ACT life support still on
The only reason ACT is not dead yet is because John Key is not ready to turn off the life support.
But it is on borrowed time unless it can find a new leader with both Right-wing street cred and a national profile by March 1, which is when John Banks relinquishes the leadership.
The fact that he did not do so yesterday speaks volumes about the state of the search for his replacement.
Despite it being an open secret for months now that Banks won't be standing in 2014, the party still has no-one ready to step into his shoes.
Some names are in the mix including a couple of rising stars in the party who hark back to its libertarian roots.
Jamie Whyte, a former British-based journalist now living in Auckland, confirmed last night he would throw his hat in the ring.
But in a sign of just how disastrous the Banks leadership has been, many in the party have been actively courting former leader Rodney Hide.
Ironically, his biggest cheerleader is former leader Don Brash, who admits trying to woo Hide back on several occasions.
Brash is, of course, the man who ousted Hide from the leadership after panic set in on the Right that a run of bad headlines made Epsom unwinnable for Hide, and would mean the end of ACT.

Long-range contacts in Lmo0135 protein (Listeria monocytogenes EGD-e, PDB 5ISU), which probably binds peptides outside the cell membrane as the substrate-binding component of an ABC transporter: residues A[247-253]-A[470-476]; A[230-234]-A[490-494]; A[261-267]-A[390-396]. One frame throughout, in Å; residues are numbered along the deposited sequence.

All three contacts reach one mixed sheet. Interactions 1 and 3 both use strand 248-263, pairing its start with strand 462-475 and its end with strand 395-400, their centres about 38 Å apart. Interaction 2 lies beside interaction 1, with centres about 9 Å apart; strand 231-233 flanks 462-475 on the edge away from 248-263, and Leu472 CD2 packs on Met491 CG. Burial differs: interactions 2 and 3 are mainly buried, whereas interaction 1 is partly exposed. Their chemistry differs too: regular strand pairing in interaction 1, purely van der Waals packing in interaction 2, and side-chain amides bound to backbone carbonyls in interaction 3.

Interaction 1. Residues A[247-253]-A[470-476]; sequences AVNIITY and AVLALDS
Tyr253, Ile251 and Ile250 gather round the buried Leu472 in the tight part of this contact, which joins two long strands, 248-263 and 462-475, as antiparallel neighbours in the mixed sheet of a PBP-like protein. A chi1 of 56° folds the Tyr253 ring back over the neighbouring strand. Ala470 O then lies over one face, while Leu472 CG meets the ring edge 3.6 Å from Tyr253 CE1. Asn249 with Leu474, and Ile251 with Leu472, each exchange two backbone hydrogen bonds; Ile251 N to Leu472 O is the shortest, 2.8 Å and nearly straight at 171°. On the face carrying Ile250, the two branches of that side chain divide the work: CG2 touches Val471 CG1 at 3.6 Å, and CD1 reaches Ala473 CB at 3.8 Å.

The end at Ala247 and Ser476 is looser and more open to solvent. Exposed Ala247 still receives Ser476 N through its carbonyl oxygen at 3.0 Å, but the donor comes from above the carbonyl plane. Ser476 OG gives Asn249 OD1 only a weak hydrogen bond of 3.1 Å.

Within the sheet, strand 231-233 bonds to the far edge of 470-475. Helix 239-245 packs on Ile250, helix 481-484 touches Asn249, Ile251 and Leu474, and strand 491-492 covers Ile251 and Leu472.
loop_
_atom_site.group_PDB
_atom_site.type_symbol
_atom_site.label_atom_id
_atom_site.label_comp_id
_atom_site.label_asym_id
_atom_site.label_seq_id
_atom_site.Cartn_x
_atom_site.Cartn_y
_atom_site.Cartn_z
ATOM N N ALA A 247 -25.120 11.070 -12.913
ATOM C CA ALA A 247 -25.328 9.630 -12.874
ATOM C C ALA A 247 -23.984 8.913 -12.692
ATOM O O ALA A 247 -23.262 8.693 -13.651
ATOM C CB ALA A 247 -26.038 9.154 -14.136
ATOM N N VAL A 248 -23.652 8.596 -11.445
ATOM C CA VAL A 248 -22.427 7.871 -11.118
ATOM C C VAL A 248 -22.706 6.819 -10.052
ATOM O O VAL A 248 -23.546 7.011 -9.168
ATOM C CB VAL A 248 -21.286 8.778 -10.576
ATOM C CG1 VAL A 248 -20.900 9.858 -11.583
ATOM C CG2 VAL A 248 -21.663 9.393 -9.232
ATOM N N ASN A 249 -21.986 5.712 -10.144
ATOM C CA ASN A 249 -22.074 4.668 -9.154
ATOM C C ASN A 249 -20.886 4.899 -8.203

Party president John Boscawen's repeated references yesterday to Hide winning the Epsom seat under his own steam in 2008 suggests the party is now experiencing a huge dose of buyer remorse after getting Banks as its accidental leader in Hide's place.
Whether Hide is so ready to let bygones be bygones remains to be seen – so far he has rebuffed suggestions that he return to political life.
But it is not hard to see why the party is so desperate to woo him back.
A Hide leadership ticket would remove any uncertainty over ACT's continued survival.
John Key knows and trusts Rodney Hide and knows he can work with him – and that would be enough to give ACT a shot at living to fight another day.